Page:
What does “practice” mean?
- playing songs from beginning to end, and then repeating again?
- play though assignments every other day? everyday?
- how much time should I practice? 30 minutes a day? 45 minutes a day? an hour a day?
And then, parents might wonder, How do I help my child at home?
- do I set up a schedule of practice?
- do I sit with him/her and listen or not?
- do I put a timer to make sure she/he is practicing enough?
- should it be EVERYDAY?
All these are very valid concerns on both parents’ and students’ part. There is SO MUCH more to this small word called “practice.” In the midst of some misconceptions, we can agree on some basic assumptions:
- as parents, you know that learning to play the piano brings many life benefits beyond just music.
- as parents, you always have the best intentions when you deal with your children.
- as parents, you would love to be able to help your children in everything, if possible.
- as parents, you want to provide the best of everything to your children, if possible.
With all this in mind, allow me to share some things you should assume about me, the piano teacher:
- as a teacher, I want my students to know that learning to play the piano will develop many life skills beyond making music.
- as a teacher, I want my student to understand that any and every assignment instruction given to them has the goal of helping them develop to their full potential.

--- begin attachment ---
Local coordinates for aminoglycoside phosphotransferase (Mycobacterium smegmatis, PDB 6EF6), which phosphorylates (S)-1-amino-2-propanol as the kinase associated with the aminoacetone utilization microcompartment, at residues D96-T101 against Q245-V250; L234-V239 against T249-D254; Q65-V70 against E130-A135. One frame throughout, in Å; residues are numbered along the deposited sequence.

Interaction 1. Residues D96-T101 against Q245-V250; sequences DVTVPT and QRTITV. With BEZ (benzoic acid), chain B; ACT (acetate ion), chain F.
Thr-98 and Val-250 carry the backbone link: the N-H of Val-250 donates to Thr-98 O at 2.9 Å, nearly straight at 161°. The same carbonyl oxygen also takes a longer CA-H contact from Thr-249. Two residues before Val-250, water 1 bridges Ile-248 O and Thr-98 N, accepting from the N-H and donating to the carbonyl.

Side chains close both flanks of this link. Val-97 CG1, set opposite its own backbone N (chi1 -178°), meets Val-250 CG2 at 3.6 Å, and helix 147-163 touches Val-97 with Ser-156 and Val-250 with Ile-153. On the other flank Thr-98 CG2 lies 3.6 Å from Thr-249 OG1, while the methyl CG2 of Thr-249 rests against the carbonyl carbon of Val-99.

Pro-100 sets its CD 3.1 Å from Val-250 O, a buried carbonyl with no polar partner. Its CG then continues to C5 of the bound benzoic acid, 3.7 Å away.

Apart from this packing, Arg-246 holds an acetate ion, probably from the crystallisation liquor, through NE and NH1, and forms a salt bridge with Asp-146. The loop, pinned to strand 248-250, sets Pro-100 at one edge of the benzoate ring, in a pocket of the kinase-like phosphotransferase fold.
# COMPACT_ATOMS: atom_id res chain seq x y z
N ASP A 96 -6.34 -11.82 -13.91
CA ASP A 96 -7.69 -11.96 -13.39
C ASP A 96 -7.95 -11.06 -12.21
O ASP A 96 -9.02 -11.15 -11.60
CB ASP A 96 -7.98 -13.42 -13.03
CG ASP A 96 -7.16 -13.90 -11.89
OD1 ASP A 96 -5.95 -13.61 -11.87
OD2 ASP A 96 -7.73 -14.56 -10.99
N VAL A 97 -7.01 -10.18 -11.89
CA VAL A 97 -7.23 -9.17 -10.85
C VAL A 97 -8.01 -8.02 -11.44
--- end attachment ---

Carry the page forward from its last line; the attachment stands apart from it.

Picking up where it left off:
- as a teacher, I want to give the BEST training and instruction to each and every one of my students.
- as a teacher, I want to develop a strong and lasting relationship with my students’ parents.
I really hope that you already assumed some of these about me. Because both you and I want to see your child succeed, it is of utmost importance to cooperate and work as a team. I want to provide both parents and students with practice tips to implement at home. I want my students to learn that there is such as a thing as efficient practice and wasting time. I want parents to realize that just because the child is sitting at the piano and playing something, it doesn’t necessarily mean that they are learning and progressing.
I am passionate about my calling. I am passionate about my students success. Please don’t get offended if I suggest changes at home practice; remember, every student is different and we must try different approaches. Let’s work together because, again, learning to play the piano brings so many other life skills and benefits; whether you realize it or not, you are giving your child a priceless, timeless gift.
From time to time, I will be posting practice tips that might help make practice time a bit more efficient. Thank you for allowing me to be a small part of your family’s life.